Your guiding RMS looks good but don't be too taken with low RMS meaning good guiding. I have had RMS of 1.0 and have managed to get round stars within the centre of the image.

Have a look at my FlickR channel and you can see some of the results (Link within my signature) . They are not very special but I am fairly happy with them.
I do however find galaxies a lot tougher than nebula!

Good Luck.

Thank you for your reply.

That's exactly the same purchase route I went through!

I bought a Nexstar C8SE off Amazon in Xmas 2019, and initially was enjoying it for just visual, and learning the skies. In Feb 2020 decided to get an EQ mount, and bought an AZ-EQ6 Pro, and since then, it has been downhill!! I am a much, much poorer individual now...

:)

 

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Posted (edited)
1 hour ago, oymd said:

This is from yesterday

Hi

Not sure where you are but you may not have the astronomical darkness necessary for faint stuff. Add to that light pollution and I think you've done extremely well, certainly a lot better than we were able to get.

Not sure either which is the 8se model, but we tried everything with an old orange tube Celestron 8-something; with and without reducer, with and without oag. 105mm, 85mm, Focus lock. No focus lock... It was great for looking at Saturn and drew frequent 'wows' when looking at craters on the moon, but for deep sky photography...? We gave up.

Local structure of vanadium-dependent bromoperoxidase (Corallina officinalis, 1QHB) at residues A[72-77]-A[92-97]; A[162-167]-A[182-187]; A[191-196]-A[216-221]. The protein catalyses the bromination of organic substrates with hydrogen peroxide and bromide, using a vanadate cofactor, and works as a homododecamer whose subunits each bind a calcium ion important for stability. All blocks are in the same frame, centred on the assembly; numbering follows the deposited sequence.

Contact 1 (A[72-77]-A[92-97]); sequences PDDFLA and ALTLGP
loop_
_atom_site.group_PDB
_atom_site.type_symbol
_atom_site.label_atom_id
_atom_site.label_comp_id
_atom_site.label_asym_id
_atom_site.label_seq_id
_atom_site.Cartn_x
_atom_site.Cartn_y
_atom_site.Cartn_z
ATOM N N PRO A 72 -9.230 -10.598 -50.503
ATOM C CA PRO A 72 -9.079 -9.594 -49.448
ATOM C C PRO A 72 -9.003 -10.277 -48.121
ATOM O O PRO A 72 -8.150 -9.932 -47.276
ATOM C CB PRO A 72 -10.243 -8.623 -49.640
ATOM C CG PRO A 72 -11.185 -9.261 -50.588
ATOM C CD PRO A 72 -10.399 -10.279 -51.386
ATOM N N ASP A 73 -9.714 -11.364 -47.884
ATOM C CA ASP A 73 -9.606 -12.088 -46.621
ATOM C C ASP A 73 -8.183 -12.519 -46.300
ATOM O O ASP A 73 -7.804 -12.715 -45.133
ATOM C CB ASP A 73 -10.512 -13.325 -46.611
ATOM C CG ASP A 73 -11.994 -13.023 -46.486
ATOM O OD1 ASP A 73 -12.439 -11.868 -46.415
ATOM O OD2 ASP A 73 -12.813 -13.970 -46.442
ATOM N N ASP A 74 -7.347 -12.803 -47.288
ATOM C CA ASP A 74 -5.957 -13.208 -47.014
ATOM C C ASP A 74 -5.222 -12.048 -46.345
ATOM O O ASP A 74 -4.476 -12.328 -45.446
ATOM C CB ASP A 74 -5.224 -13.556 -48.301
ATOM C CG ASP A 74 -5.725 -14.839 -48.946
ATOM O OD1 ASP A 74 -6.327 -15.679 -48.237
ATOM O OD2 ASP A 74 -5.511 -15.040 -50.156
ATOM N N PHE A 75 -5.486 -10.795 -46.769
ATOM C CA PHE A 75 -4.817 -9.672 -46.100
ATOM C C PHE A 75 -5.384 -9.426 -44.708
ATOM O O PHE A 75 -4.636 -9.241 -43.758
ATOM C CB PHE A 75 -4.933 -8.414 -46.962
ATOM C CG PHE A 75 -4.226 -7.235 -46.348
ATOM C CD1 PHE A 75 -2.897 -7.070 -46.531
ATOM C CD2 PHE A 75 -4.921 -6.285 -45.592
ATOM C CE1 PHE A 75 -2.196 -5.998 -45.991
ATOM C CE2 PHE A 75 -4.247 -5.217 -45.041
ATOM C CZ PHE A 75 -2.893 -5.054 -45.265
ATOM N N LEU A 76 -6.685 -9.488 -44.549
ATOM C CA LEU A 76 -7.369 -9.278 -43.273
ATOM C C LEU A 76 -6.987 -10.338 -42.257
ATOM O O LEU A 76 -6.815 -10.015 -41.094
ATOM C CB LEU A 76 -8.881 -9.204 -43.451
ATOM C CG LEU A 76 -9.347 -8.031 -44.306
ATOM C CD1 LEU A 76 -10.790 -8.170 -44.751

If we have the seeing to support this amount of focal length, we use a 6" f8 Newtonian. They're cheap, don't need a corrector and about the same focal length as your 6.3 Celestron but with clean-contrasty images. Our current favourite for galaxies is a GSO 203mm f5, which is not that much more expensive but only 1000mm focal length. TBH, if you have enough data, the focal length doesn't seem to make that much difference. 

Cheers and HTH

Edited by alacant
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Posted (edited)